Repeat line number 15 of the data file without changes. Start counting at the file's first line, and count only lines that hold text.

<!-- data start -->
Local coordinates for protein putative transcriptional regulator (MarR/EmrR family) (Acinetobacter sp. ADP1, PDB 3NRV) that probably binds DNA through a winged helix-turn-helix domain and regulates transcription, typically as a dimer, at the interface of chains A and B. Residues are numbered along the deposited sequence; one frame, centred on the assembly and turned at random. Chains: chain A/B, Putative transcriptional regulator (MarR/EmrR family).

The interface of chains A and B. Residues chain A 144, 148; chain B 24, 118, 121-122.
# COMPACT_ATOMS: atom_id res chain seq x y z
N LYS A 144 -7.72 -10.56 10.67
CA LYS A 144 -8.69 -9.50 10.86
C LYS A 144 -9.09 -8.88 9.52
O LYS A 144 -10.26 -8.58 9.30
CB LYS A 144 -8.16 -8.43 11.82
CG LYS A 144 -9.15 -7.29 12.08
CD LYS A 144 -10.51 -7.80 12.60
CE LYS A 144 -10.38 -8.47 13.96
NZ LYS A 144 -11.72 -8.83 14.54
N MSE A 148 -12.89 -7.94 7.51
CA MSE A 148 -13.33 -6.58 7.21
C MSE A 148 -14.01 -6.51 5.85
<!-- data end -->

C MSE A 148 -14.01 -6.51 5.85